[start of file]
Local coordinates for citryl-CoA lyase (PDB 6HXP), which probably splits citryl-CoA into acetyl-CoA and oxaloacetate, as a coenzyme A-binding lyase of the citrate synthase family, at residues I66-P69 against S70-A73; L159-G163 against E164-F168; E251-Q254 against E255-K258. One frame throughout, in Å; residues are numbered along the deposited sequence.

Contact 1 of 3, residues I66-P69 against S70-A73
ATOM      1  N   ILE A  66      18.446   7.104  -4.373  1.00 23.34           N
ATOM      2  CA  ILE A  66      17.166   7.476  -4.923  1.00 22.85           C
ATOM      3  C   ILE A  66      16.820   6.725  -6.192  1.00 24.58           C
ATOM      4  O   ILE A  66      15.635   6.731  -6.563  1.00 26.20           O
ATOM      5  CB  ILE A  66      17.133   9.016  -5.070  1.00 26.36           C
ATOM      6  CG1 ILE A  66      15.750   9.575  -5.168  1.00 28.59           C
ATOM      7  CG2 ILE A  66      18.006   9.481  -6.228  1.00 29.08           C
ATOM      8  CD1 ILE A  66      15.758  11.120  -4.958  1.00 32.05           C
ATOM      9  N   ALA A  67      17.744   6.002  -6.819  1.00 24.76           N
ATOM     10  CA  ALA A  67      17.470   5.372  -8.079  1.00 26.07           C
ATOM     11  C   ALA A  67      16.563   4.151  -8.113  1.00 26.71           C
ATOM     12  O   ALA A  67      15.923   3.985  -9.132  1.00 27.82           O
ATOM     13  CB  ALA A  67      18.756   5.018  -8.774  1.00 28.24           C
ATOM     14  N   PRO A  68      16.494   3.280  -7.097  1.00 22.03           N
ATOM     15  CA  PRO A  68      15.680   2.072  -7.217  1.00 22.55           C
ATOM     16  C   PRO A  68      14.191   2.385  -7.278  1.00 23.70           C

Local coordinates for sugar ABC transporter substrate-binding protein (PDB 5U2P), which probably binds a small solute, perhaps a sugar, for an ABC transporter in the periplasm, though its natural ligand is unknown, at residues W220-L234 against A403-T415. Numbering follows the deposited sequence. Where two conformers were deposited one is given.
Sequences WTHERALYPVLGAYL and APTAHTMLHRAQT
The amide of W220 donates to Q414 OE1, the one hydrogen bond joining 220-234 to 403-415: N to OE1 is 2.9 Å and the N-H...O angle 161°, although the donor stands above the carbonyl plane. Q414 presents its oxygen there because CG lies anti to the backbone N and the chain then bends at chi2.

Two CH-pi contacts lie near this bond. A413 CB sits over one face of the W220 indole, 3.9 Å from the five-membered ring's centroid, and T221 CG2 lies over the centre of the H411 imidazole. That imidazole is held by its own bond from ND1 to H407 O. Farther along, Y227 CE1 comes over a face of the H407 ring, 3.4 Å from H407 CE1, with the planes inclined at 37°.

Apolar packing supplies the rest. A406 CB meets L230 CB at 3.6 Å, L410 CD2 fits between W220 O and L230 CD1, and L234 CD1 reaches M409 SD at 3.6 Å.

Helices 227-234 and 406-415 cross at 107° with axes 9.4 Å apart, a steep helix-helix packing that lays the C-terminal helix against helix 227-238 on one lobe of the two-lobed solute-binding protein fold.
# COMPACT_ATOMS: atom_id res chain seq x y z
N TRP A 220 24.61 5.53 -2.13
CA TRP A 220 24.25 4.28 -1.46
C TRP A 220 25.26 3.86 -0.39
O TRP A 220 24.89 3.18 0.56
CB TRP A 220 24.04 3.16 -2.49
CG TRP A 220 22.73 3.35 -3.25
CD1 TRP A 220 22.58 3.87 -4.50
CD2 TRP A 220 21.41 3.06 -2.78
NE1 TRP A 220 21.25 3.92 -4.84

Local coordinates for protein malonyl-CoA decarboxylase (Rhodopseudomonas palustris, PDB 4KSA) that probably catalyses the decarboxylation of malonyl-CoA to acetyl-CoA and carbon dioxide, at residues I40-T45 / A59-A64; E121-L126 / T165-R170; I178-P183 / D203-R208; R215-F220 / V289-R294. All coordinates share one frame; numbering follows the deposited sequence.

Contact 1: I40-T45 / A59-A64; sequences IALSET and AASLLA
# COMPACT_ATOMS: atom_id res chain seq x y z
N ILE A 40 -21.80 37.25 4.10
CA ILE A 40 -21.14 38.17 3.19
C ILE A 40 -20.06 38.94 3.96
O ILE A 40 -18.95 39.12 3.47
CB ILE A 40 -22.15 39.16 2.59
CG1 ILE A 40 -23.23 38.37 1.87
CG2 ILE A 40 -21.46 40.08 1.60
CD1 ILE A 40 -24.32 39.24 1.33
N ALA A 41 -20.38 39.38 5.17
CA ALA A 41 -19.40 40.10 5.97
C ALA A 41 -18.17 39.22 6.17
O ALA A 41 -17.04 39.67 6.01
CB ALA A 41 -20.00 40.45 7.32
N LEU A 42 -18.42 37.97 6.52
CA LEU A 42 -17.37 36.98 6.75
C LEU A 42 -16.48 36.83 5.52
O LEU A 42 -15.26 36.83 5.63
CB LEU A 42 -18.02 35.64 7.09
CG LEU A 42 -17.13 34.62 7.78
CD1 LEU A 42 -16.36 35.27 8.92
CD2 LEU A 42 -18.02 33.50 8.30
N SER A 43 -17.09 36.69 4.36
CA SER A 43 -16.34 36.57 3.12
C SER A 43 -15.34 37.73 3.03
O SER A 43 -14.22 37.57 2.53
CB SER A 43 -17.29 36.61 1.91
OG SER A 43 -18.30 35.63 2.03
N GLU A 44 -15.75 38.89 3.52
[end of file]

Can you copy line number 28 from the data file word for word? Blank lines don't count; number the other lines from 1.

C TRP A 220 25.26 3.86 -0.39